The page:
Health Activist Writer’s Month Challenge Day #15

Writing with Style. What’s your writing style? Do words just flow from your mind to your fingertips? Do
you like handwriting first? Do you plan your posts? Title first or last? Where do you write best?

My writing style for the Health Activist Writer’s Month Challenge is bit different than my usual writing style.  For these entries I write many of them ahead of time and schedule them to come out, so that they can be published even on days I'm too sick to get out of bed.

For my normal blog entries, I write either on the couch or in bed.  I sometimes write the title first, but usually write it last.  I plan my posts out in my head before I write them, but I write as thoughts come to me.

Then I edit, edit, edit.  I don't do much editing for my Health Activist Writer’s Month Challenge posts.

Saturday, April 14, 2012

Health Activist Writer’s Month Challenge Day #14

My Dream Day. Describe your ideal day. How would you spend your time? Who would you spend it
with? Have you had this day? If not – how could you make it happen?

My ideal day would be spent hiking in the woods in the Ozarks with my hubby.  I miss the woods so very much, and as an Ozarkian girl my soul truly comes alive when I am in the woods.  I can't describe it, really.  I love to feel leaves crunching under my shoes in the winter and the thick green moss under my bare feet in the summer.  The trees give off a feeling of deep, inner peace, and you can sense the knowledge and wisdom they hold.  I haven't traveled the world but I don't have to, to know that the Ozark Mountains are the most beautiful place on earth.

So, though I no longer live in the Ozarks, my perfect day is hiking there, without severe pain, and without disabling fatigue.

My Grandpa's in the Ozarks

Friday, April 13, 2012

Health Activist Writer’s Month Challenge Day #13

10 Things I Couldn’t Live Without. Write a list of the 10 things you need (or love) most.

1. pillows, lots and lots of pillows
2. toothbrush, toothpaste, and dental floss
3. Powerade Zero
4. my vitamins (fish oil, multi-vitamin, magnesium, Vitamin C, Vitamin D, Calcium, Vitamins B Complex)
5. my medications
6. Pepsi Max (Diet Pepsi with extra caffeine!)
7. my computer
8. my camera
9. my bed (even if it is lumpy and has a hollow in the middle)
10. books

I love pillows

Thursday, April 12, 2012

Health Activist Writer’s Month Challenge Day #12

Stream of Consciousness Day. Start with the sentence "   EDS   " just write, don’t stop, don’t edit. Post!

EDS is a big part of my life.  EDS is also the reason I met my best friend online.  EDS community on facebook is very strong, though I have found an EDS community on Twitter, too.  The Twitter one isn't as large or cohesive as the facebook EDS community.  The Facebook community has many, many groups you can find by searching EDS or Ehlers-Danlos Syndrome on the Facebook search bar.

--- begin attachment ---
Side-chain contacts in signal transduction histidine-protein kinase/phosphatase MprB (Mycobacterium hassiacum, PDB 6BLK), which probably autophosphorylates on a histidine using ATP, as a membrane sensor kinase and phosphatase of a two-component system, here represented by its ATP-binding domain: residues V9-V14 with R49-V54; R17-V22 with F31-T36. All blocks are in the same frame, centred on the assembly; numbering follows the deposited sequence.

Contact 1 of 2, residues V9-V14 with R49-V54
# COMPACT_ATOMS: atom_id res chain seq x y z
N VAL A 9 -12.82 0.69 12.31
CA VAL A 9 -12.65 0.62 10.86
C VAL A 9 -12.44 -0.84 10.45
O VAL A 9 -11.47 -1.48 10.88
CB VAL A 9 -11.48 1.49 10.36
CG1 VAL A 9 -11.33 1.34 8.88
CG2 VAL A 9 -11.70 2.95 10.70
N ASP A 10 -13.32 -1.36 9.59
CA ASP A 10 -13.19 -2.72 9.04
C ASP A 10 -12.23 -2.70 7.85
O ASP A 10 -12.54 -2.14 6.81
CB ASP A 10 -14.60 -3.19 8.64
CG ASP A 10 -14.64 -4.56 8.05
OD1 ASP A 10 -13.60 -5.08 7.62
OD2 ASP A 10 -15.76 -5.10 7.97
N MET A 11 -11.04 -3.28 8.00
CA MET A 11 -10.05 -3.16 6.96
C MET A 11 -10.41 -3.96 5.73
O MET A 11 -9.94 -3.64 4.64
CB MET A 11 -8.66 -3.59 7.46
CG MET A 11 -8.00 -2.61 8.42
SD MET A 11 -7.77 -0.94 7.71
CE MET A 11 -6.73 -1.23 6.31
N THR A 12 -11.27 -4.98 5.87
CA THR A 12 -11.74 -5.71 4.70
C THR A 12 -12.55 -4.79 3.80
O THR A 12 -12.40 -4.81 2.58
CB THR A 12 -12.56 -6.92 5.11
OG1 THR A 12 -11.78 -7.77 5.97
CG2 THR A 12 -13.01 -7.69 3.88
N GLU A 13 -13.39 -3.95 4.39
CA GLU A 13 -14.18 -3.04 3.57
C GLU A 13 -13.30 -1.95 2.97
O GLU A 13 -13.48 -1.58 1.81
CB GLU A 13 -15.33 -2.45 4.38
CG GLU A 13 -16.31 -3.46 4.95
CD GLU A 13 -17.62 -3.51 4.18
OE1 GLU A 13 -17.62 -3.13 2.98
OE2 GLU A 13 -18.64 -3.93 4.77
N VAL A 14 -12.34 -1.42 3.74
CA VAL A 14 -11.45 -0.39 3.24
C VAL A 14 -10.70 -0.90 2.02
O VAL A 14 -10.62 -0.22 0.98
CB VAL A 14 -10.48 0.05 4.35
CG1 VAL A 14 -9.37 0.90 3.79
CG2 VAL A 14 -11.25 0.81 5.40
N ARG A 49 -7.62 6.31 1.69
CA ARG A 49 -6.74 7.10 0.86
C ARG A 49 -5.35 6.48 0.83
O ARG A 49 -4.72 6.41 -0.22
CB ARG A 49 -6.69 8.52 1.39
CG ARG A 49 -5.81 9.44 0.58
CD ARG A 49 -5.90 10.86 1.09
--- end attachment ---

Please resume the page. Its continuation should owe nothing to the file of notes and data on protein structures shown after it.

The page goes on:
Wednesday, April 11, 2012

Health Activist Writer’s Month Challenge Day #11

Theme song. Imagine your health focus or blog is getting its own theme song. What would the lyrics be?
What type of music would it be played to?

She's stretchy
She's elastic
She dislocates
She faints
She's an Ehlers-Danlos girl!
A zebra,
a zebra,
She's an Ehlers-Danlos girl!
She's a blogger
She's an activist
She's video maker

She's an Ehlers-Danlos girl!
A zebra,
a zebra,
She's an Ehlers-Danlos girl!

The type of music the song is sung to would be I guess muzak, isn't that what every theme song is sung to?

Tuesday, April 10, 2012

Health Activist Writer’s Month Challenge Day #10

Dear 16-year-old-me. Write a letter to yourself at age 16. What would you tell yourself? What would you
make your younger self aware of?

Dear 16-year-old Amy,

You are more awesome than you think.  You are not crazy, what you are going through is called POTS, or Postural Orthostatic Tachycardia Syndrome.  It is caused by something else, called Ehlers-Danlos Syndrome.  EDS is going to impact your life more, and more, as you get older.  It is very important for you to be gentle to your body, but still exercise.  Thirty seems a long way off, but at age thirty you will be on a walker.  I want you to work as hard as you can at keeping strong, so that you can put the walker off by another ten years (at least).

No matter what the doctors say, there is something wrong with you, and it isn't in your head.  Please remember that.  You will run into a lot of same symptoms as you get older, most of them are from EDS or POTS.  You were recently diagnosed with fibromyalgia.  Your fibro also stems from your EDS.  You will have a lot to learn, but the sooner you get your diagnosis the sooner you can begin treatment.

Take care Amy, I love you.